Darrin Nelson, VP of Solution Sales with Sirius Computer Solutions, among the largest IBM resellers in the world, joined John Furrier and Dave Vellante, theCUBE co-hosts, during their exclusive live coverage of the IBM Information on Demand 2013 event in Las Vegas.

Nelson provided viewers with some background on his business and relationship with IBM. “I came from IBM’s largest software reseller and systems integrator in the northeastern part of the U.S., and Sirius asked me to help transform the company to be more software and software-services capable. In a three-year period, Sirius tripled its IBM software business and became IBM’s largest software reseller on the planet.” .

Furrier, referring to two of the four pillars around which IBM has restructured its business messaging this year, asked, “Of Big Data Analytics and Social Business, which has the most traction?”

“There is probably an equal amount of activity in both, but there are more POs being cut for analytics and Big Data,” Nelson explained. “There’s a lot of interest and hype in Social, and clients are interested in how they can leverage these tools to augment the solutions that they bring in to their own customers. People are not investing in Social without it being part of some bigger solution.”

Proof of concept

“We are fortunate to work in an industry that is extremely dynamic. Every three months there’s some crazy buzzword that people start talking about, like cloud, client-server computing or Second Life. And Big Data and analytics fell into that,” noted Nelson. “After people started proving that they were actually running a more profitable and more efficient business when they had facts based on how their businesses were performing, they started to invest.”

“Studies show that customers that are investing in analytics and using a fact-based business approach are 20 times more profitable than those that do not. It’s really become the price of entry at this point. Businesses that are not investing in analytics and are not making decisions based on facts are behind the eight ball, and at a competitive disadvantage.”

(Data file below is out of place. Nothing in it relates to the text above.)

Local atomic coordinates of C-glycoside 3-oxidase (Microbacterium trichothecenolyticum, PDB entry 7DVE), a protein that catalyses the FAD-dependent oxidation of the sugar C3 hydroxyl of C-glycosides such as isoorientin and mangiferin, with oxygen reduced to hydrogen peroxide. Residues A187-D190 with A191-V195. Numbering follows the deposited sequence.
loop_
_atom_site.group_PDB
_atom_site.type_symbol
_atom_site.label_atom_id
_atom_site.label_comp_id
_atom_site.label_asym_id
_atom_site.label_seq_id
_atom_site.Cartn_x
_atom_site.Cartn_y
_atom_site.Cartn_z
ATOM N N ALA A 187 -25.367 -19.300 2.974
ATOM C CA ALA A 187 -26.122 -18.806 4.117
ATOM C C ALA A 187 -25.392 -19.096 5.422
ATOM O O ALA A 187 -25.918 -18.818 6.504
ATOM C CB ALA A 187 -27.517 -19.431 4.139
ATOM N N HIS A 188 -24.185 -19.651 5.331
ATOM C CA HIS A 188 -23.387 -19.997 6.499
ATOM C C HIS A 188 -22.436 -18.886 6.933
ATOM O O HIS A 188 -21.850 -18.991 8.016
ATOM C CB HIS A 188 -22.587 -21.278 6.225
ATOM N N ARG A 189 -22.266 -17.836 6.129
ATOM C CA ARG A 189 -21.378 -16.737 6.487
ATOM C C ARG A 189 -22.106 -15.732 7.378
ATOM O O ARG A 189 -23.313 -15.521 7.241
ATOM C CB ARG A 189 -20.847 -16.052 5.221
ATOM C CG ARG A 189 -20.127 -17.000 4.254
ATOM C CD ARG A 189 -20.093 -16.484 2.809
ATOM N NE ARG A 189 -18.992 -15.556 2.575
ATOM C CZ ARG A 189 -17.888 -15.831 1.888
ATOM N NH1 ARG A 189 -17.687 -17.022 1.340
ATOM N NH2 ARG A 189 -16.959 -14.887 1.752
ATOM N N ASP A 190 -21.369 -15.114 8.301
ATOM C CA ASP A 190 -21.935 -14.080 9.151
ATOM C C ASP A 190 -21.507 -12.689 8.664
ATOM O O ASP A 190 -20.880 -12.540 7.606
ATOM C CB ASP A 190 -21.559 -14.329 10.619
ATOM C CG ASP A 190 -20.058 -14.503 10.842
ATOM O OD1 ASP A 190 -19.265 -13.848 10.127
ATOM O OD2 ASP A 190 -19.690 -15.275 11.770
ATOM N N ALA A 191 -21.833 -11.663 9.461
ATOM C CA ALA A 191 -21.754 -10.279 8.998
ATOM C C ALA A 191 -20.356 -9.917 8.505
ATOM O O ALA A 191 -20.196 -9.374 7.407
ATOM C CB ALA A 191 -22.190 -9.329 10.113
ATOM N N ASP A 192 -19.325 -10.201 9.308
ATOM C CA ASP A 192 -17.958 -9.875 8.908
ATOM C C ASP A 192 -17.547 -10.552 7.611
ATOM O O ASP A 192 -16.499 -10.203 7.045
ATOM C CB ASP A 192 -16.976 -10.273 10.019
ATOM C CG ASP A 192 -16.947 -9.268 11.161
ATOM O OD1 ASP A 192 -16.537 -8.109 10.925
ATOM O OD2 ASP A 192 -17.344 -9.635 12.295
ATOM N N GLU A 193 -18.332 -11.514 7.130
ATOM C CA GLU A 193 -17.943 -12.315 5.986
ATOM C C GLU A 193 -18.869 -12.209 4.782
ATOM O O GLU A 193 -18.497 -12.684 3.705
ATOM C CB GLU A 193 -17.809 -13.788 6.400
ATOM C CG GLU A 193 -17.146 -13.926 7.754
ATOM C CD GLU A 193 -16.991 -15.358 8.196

Vellante noted that applications connect the infrastructure to the business, and asked Nelson what he proposed.

“We’re seeing a lot of activity among retailers around social analytics,”answered Nelson .  “They’re really trying to understand customer sentiment, to see which hot words are trending, and to make very effective marketing decisions.”

“Think about what it used to take to understand how the market was perceiving your brand or your customer service,” Nelson continued. “You needed to employ a third party to do some sort to study, and three months later you’d get an answer back and had to develop a plan. Right now our clients can see in real time how they’re trending and how the market is perceiving them in certain areas, and making marketing or damage-control decisions.”

The social perspective

Nelson moved on to explain the trend from a Social perspective: “People are now layering Social on top of business areas and solutions to accelerate and increase the value of the solutions that they are providing.” He explained the IBM Tealeaf solution as a “customer experience analytics software that helps organizations gain intelligence and react more swiftly to consumer trends in today’s digitally transformed marketplace.”

The new BI

Talking about “traditional BI business,” Vellante noted that “it gets a bad reputation” and asked Nelson to elaborate on the subject.

“Obviously, I think ISVs are taking much more care to understand that the user experience of those platforms is extremely important. And we’ve seen a tremendous evolution in the ease of use and the integration of the products, so now you’re not just doing traditional reporting and dashboards — you’re able to do predictive planning and have it all integrated under one user experience. This has made the information much more consumable by a larger percentage of IT professionals, and not just the PhDs out there. So I think the simplification and integration of the platforms , and the robustness of the functions that are being provided, have really started to help clients reach a larger percentage of the user base.”.

Dynamic mobility

“There’s an interesting dynamic in mobility,” Nelson continued, tackling another pillar in IBM’s latest campaign. “We are seeing the commoditization and consumerization of certain IT applications. There are certain applications that our clients are comfortable putting a black box around and pushing out to the cloud, because there’s just not real value in implementing variants and upgrading them in the future. Take e-commerce for example: everyone used to have to do e-commerce on their own terms. From an analytics-in-the-cloud perspective, we’re not seeing as much comfort yet, because people are putting their private information there.”

Vellante picked up on that, noting “conventional wisdom would suggest that cloud is perceived as less secure than on-premise.” But he said he’s talked to a lot of people who say that cloud is actually more secure than on-premise.

Nelson agreed, saying “A high percentage of breaches occur from within the firewall. The SLAs are fine, but a lot of this perception is emotional. There’s just a gut comfort level of ‘having my stuff close to me and under my control.’ Putting critical information under someone else’s control is an emotional challenge. But that will attenuate over time.”


Based on an article by Valentina Craft that originally appeared on SiliconANGLE.